Improved Lime Mud Kiln Control System
A Lime Mud Kiln consists of three sequential operating zones: drying, heating, and calcining. To achieve proper calcination, lime is subjected to the calcining temperature for a certain length of the kiln. Since calcining is the final zone, any deviation from its required length causes variations in finished lime carbonate content. If mud evaporative load disturbances entering the drying zone are not effectively controlled to prevent changes in drying zone length, these changes will be transmitted through the kiln to the calcining zone, thus producing fluctuations in the calcining zone length. The result is over or under-calcined lime. (Read Article)
MC Control Problem
Many kilns are controlled using a traditional hot end temperature loop (het) and a cold end temperature loop (cet). Although the (cet) method controls in the right direction, it has two inherent problems that render it ineffective: (1) poor correlation between (cet) and mud moisture during unsteady state operation; and (2) no precise control algorithm is available for continuously re-calculating the (cet) setpoint to properly handle evaporative load disturbances. This cet/het control scheme allows uncontrolled mud MC variations to change the drying zone length, which are ultimately transmitted through the kiln to the final calcining zone where over or under-calcined lime is produced as a result of variations in time in the calcining zone.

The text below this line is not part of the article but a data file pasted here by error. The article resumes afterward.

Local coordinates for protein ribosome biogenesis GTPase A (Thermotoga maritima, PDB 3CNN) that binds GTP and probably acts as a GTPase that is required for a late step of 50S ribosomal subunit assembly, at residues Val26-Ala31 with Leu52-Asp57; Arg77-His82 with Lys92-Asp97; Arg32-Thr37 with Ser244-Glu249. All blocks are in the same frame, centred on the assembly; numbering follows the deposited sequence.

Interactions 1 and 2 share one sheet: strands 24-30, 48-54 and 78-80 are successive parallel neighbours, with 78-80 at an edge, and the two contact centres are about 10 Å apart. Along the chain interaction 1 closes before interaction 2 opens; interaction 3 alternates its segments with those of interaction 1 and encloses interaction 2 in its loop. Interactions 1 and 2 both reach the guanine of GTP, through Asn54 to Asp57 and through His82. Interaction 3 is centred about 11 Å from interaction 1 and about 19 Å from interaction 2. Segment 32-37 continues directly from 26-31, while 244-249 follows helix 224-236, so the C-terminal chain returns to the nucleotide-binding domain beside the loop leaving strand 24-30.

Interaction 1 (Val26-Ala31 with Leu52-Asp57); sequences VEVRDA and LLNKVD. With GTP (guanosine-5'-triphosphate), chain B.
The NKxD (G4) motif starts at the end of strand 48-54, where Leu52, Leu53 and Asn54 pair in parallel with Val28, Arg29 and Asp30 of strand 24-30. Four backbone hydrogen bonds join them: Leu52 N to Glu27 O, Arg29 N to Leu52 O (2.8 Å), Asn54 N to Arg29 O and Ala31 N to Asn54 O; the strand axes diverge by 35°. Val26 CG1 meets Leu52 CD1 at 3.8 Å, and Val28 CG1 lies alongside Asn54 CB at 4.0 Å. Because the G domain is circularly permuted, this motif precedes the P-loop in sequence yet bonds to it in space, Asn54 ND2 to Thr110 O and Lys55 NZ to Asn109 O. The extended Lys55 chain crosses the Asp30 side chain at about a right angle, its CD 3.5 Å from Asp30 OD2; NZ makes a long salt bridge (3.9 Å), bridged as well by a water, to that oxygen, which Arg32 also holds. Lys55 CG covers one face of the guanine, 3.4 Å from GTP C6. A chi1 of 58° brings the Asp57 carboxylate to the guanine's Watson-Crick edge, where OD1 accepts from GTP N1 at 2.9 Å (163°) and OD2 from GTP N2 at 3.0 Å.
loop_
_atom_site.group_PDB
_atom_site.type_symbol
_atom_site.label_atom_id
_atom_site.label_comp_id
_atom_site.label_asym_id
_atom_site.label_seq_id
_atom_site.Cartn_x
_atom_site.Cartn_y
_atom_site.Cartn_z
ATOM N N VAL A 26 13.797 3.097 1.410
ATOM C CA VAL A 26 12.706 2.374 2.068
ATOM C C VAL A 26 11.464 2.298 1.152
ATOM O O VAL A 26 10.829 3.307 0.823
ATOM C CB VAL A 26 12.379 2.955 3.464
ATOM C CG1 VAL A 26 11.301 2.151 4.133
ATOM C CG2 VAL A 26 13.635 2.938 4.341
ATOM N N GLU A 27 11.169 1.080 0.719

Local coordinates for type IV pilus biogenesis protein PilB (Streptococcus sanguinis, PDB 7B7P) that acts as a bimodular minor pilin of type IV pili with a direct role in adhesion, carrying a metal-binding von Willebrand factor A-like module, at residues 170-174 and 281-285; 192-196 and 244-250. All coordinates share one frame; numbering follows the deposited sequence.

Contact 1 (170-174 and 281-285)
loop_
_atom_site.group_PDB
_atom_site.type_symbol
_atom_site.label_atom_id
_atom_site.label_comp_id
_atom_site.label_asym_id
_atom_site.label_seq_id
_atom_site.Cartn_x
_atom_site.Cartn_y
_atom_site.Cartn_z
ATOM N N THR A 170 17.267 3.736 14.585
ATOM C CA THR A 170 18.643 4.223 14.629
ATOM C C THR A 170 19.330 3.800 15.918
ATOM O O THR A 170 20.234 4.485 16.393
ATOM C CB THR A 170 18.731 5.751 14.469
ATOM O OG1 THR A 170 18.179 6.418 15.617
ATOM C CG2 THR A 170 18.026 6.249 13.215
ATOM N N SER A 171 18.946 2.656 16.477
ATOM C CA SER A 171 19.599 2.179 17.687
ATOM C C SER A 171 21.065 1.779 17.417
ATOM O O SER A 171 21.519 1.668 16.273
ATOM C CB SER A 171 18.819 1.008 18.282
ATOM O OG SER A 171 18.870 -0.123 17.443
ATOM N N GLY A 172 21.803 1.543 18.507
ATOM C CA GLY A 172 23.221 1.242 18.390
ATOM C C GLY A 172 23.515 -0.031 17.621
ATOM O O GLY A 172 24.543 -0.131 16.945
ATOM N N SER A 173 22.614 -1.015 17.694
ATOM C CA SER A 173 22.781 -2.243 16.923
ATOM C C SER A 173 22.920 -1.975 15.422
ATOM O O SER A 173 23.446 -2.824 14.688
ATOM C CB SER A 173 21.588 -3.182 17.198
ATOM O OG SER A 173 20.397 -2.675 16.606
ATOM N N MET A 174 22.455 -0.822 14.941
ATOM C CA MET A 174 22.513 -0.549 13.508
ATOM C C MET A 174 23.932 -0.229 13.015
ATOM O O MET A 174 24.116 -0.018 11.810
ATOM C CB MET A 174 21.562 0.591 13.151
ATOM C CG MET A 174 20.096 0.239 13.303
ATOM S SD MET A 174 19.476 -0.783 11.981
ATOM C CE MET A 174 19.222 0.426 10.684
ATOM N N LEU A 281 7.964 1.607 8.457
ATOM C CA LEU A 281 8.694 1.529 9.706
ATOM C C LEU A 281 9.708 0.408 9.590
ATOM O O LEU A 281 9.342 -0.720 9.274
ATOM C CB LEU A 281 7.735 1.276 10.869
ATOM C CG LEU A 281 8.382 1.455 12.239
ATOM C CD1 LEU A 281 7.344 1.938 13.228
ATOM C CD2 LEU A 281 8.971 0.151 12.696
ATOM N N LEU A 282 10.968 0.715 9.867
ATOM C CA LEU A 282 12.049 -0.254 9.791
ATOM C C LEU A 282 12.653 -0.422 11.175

Cost of Poor Mud MC Control
Moisture related problems such as carbonate variations and some water related ring formations are costly in terms of lower kiln capacity and in downtime costs for ring removal.
Fortunately, a highly effective MC sensing and control system is available that solves the two problems mentioned above. It is based on a first principles derived mathematical model:
The model relates the MC of a product being dried to the temperature drop (∆T) of hot air after contact with the wet product and the production rate or evaporative load (S). As seen from the model, the moisture of lime mud can be sensed by replacing the (cet) loop with a delta t loop that consists of the difference in (het) and (cet) temperatures (het – cet). Figure (1) depicts this MC sensing and control loop. A control algorithm provided by the theoretically-based model enables the delta t loop setpoint to be precisely re-calculated following evaporative load changes entering with the feed. Prediction and control of mud MC from an external flash dryer can also be accomplished.
Figure (1) – Delta T Lime Mud MC Sensing and Control System